I have professional experience in the areas of banking and corporate accounting. I have taught a wide range of courses in the past: finance, accounting, management, and economics. The students and their education are my main priorities. In keeping with this focus on student education, I enjoy conducting research that is applied and pedagogical in nature. I am particularly interested in topics that improve the classroom experience for the students and enhance my teaching effectiveness. Specific areas of research have included financial education/pedagogy, stakeholder theory, and firm value.

As for outside interests and activities, my wife, Denise, and I enjoy sports (biking, jogging, tennis, etc.), travel and relaxing (when possible).

I sum up my thoughts on business, and specifically finance, education as follows: I believe financial education is of value to students whether they pursue a career in the discipline or not. In particular, basic financial literacy is an important life skill. As a teacher, I would like students to gain an understanding of, and an appreciation for, finance and to have had a positive experience along the way.

Elizabeth Perry-Sizemore

Division Head - Social and Behavioral Sciences and Professor of Economics
B.A., Randolph-Macon Woman's College; M.A., Ph.D., Virginia Polytechnic Institute and State University
(e-mail)

Elizabeth Perry-Sizemore is Assistant Dean at Randolph College (founded as Randolph-Macon Woman’s College), where she is also Associate Professor and Chair of the Department of Economics. She earned her Ph.D. in economics from Virginia Polytechnic Institute and State University in 2004. She is a Phi Beta Kappa graduate of Randolph-Macon Woman’s College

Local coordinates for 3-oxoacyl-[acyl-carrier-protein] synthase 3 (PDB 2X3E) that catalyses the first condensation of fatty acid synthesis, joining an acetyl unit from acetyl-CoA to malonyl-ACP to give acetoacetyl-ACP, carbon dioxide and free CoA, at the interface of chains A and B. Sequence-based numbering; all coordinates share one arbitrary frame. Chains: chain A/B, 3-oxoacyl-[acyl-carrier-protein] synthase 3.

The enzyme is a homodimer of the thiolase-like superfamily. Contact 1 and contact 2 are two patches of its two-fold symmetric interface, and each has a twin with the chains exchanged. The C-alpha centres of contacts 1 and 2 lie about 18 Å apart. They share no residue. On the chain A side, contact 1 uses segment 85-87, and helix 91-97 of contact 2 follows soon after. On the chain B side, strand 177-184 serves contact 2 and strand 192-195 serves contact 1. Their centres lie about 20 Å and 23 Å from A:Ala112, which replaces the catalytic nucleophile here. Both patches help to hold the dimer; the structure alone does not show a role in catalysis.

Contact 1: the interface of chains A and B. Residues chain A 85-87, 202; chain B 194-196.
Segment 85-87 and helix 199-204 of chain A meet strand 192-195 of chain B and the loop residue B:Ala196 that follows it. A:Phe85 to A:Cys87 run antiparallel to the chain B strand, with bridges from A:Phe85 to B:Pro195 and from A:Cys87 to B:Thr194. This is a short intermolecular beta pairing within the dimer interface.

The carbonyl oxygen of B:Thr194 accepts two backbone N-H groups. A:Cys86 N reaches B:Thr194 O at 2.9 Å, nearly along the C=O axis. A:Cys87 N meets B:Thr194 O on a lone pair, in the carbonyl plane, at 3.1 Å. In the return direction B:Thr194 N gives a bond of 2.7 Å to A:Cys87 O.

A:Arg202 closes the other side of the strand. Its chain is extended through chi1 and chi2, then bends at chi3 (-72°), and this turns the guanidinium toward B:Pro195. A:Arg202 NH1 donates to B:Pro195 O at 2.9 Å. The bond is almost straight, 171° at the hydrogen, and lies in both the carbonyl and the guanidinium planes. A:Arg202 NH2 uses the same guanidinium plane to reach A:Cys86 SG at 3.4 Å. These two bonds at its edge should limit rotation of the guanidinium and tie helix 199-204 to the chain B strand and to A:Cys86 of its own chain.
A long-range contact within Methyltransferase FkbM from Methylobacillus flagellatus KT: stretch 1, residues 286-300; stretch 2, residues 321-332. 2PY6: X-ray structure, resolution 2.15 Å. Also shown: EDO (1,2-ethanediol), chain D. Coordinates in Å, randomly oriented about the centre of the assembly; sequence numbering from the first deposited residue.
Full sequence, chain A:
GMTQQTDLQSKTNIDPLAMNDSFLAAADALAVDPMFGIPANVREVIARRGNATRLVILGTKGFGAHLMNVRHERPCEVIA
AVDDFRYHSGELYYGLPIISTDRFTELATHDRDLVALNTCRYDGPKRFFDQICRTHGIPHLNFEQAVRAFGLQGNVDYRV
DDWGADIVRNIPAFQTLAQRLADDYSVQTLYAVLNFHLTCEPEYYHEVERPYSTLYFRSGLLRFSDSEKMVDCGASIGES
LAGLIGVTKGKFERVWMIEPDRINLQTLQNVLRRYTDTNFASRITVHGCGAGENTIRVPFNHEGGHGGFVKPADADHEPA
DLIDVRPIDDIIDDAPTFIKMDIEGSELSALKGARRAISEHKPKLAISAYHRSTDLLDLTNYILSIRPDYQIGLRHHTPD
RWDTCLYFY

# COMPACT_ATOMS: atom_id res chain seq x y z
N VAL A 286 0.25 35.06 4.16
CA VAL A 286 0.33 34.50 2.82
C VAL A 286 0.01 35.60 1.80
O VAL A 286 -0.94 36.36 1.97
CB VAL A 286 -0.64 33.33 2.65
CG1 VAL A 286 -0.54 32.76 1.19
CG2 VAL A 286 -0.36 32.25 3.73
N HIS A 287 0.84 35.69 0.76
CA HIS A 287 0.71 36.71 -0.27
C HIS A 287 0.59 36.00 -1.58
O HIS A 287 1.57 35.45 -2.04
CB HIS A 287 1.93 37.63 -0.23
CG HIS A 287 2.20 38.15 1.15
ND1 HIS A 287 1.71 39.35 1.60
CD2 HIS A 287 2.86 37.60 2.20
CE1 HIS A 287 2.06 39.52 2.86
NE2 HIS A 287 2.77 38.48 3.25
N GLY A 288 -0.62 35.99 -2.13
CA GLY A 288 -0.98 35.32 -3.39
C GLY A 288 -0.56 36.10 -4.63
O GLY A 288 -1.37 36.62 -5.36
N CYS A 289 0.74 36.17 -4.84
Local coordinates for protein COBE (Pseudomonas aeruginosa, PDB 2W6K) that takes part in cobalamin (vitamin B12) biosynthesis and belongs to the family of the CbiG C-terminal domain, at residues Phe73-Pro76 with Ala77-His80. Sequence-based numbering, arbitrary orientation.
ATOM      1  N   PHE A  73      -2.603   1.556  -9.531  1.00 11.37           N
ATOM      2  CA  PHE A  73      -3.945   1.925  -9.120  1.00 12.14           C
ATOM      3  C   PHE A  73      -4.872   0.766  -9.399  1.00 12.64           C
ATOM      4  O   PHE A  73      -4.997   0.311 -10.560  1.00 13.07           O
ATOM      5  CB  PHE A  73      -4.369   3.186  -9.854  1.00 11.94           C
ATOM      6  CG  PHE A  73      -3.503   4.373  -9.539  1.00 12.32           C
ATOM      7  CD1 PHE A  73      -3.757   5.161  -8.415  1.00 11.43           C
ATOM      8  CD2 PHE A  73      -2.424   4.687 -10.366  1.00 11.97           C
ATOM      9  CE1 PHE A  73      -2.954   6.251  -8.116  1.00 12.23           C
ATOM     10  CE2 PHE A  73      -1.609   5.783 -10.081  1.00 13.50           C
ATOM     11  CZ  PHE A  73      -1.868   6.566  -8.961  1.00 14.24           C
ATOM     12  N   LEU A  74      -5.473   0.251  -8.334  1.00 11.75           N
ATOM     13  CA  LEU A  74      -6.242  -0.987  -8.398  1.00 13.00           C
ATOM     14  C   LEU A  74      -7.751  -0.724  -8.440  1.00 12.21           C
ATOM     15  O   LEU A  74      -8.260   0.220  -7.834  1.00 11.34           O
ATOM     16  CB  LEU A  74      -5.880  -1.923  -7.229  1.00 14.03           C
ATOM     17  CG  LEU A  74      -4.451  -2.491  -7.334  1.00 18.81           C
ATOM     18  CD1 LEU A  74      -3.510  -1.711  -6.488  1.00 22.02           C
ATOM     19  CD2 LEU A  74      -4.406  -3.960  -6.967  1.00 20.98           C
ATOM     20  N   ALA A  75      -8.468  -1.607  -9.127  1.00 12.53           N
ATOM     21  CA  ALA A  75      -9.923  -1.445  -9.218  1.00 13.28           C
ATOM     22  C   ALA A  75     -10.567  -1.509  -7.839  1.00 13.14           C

Dr. Perry-Sizemore is the past director of the competitive and college-wide Student/Faculty Summer Research Program. She is the student research module coordinator for the National Science Foundation-funded Starting Point: Teaching Economics, a pedagogic portal project developed by economists in collaboration with the Science Education Resource Center of Carleton College. She is an elected Social Sciences Councilor with the Council on Undergraduate Research and a faculty advisor to the online student-refereed journal Illinois Wesleyan Undergraduate Economic Review (IWUER). Dr. Perry-Sizemore also serves on the board of the Virginia Association of Economists.

Dr. Perry-Sizemore advises independent undergraduate research projects in a number of her classrooms, but also engages in student/faculty community-based research collaborations with undergraduate students through paid summer research positions, independent studies, experiential learning opportunities, and her service learning public economics course. Currently, she and several students are examining the neighborhood effects of a local non-profit’s efforts to restore condemned residences in Lynchburg, Virginia. A number of her students have presented their work to the local community and at regional conferences. Others serve as student editors to the IWUER.

Dr. Perry-Sizemore is currently studying the effects of undergraduate research experiences on both liberal learning and critical thinking skills. She also studies the effects of state-supported postsecondary merit aid programs on student achievement and institutional quality.